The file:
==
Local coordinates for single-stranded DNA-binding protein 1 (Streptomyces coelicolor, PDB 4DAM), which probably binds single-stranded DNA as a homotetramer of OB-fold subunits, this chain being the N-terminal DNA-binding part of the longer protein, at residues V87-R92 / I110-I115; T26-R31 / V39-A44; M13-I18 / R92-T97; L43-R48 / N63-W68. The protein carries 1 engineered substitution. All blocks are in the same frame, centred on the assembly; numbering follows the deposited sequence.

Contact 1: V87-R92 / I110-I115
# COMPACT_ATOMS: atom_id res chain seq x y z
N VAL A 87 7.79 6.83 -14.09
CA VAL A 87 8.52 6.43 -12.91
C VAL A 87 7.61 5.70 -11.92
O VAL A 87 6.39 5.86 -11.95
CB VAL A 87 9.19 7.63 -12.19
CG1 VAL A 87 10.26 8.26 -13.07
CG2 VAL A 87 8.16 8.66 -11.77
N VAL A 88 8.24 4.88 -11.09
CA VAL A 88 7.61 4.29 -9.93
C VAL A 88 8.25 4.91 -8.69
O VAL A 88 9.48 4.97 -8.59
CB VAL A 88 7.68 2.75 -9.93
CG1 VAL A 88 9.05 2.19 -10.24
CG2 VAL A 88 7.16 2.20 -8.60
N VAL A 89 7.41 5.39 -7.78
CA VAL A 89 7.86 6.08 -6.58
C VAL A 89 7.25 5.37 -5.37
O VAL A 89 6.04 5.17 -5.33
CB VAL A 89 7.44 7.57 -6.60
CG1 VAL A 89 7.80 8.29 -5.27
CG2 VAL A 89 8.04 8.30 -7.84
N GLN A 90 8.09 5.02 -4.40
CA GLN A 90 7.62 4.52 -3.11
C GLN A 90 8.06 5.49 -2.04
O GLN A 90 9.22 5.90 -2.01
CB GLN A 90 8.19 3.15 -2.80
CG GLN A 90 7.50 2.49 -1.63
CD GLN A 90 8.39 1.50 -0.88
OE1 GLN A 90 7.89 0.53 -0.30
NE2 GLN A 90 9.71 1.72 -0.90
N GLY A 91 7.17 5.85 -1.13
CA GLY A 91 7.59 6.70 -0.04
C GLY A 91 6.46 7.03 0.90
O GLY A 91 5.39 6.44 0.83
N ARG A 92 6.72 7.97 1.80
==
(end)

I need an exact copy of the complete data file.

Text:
Local coordinates for single-stranded DNA-binding protein 1 (Streptomyces coelicolor, PDB 4DAM), which probably binds single-stranded DNA as a homotetramer of OB-fold subunits, this chain being the N-terminal DNA-binding part of the longer protein, at residues V87-R92 / I110-I115; T26-R31 / V39-A44; M13-I18 / R92-T97; L43-R48 / N63-W68. The protein carries 1 engineered substitution. All blocks are in the same frame, centred on the assembly; numbering follows the deposited sequence.

Contact 1: V87-R92 / I110-I115
# COMPACT_ATOMS: atom_id res chain seq x y z
N VAL A 87 7.79 6.83 -14.09
CA VAL A 87 8.52 6.43 -12.91
C VAL A 87 7.61 5.70 -11.92
O VAL A 87 6.39 5.86 -11.95
CB VAL A 87 9.19 7.63 -12.19
CG1 VAL A 87 10.26 8.26 -13.07
CG2 VAL A 87 8.16 8.66 -11.77
N VAL A 88 8.24 4.88 -11.09
CA VAL A 88 7.61 4.29 -9.93
C VAL A 88 8.25 4.91 -8.69
O VAL A 88 9.48 4.97 -8.59
CB VAL A 88 7.68 2.75 -9.93
CG1 VAL A 88 9.05 2.19 -10.24
CG2 VAL A 88 7.16 2.20 -8.60
N VAL A 89 7.41 5.39 -7.78
CA VAL A 89 7.86 6.08 -6.58
C VAL A 89 7.25 5.37 -5.37
O VAL A 89 6.04 5.17 -5.33
CB VAL A 89 7.44 7.57 -6.60
CG1 VAL A 89 7.80 8.29 -5.27
CG2 VAL A 89 8.04 8.30 -7.84
N GLN A 90 8.09 5.02 -4.40
CA GLN A 90 7.62 4.52 -3.11
C GLN A 90 8.06 5.49 -2.04
O GLN A 90 9.22 5.90 -2.01
CB GLN A 90 8.19 3.15 -2.80
CG GLN A 90 7.50 2.49 -1.63
CD GLN A 90 8.39 1.50 -0.88
OE1 GLN A 90 7.89 0.53 -0.30
NE2 GLN A 90 9.71 1.72 -0.90
N GLY A 91 7.17 5.85 -1.13
CA GLY A 91 7.59 6.70 -0.04
C GLY A 91 6.46 7.03 0.90
O GLY A 91 5.39 6.44 0.83
N ARG A 92 6.72 7.97 1.80